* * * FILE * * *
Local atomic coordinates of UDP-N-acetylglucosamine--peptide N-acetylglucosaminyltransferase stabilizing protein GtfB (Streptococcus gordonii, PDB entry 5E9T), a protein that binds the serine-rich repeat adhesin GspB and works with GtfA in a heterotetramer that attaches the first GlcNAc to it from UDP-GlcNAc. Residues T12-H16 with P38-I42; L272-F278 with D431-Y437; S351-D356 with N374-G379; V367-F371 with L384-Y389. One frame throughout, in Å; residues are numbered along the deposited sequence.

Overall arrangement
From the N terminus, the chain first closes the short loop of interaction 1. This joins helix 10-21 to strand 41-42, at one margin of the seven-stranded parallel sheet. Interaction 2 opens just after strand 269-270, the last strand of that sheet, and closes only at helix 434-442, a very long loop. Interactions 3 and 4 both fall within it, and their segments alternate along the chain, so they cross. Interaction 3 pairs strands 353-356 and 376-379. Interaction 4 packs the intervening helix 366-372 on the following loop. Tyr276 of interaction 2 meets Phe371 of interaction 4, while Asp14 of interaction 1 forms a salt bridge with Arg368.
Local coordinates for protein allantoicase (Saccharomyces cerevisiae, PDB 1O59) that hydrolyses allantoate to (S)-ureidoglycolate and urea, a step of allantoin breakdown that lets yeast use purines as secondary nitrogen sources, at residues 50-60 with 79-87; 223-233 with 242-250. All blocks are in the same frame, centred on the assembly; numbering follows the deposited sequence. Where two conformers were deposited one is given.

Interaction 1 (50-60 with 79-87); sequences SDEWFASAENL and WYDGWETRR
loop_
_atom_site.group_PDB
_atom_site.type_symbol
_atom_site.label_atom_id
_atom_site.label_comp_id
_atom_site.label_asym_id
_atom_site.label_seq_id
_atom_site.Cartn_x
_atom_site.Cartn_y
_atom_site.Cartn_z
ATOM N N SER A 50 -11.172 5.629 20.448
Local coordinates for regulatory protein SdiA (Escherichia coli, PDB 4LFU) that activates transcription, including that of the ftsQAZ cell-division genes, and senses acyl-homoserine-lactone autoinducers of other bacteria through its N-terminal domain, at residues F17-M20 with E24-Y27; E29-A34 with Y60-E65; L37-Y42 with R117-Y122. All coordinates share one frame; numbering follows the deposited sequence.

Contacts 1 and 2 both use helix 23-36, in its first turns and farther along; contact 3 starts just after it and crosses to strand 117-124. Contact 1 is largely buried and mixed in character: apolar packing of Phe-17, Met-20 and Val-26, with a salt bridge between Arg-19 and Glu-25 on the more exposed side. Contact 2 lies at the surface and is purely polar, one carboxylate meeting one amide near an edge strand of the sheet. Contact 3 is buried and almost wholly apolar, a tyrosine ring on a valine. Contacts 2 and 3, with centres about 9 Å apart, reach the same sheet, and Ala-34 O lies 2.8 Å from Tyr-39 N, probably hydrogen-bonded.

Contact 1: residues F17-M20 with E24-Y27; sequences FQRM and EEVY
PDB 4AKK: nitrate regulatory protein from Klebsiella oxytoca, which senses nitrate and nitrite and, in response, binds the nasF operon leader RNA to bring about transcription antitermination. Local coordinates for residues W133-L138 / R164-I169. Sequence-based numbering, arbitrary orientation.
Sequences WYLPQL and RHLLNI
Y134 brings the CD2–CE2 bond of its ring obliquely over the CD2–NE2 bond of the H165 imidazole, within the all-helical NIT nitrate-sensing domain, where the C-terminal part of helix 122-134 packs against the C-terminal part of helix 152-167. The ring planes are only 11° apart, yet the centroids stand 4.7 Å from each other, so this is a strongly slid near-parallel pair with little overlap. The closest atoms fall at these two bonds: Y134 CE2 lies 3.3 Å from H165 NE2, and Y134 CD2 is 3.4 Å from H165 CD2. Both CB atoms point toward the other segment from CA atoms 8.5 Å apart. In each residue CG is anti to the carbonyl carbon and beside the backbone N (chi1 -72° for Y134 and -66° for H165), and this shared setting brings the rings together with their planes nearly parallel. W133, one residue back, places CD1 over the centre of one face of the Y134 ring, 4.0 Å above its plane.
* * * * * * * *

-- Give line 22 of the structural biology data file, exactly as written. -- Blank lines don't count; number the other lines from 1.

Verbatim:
Y134 brings the CD2–CE2 bond of its ring obliquely over the CD2–NE2 bond of the H165 imidazole, within the all-helical NIT nitrate-sensing domain, where the C-terminal part of helix 122-134 packs against the C-terminal part of helix 152-167. The ring planes are only 11° apart, yet the centroids stand 4.7 Å from each other, so this is a strongly slid near-parallel pair with little overlap. The closest atoms fall at these two bonds: Y134 CE2 lies 3.3 Å from H165 NE2, and Y134 CD2 is 3.4 Å from H165 CD2. Both CB atoms point toward the other segment from CA atoms 8.5 Å apart. In each residue CG is anti to the carbonyl carbon and beside the backbone N (chi1 -72° for Y134 and -66° for H165), and this shared setting brings the rings together with their planes nearly parallel. W133, one residue back, places CD1 over the centre of one face of the Y134 ring, 4.0 Å above its plane.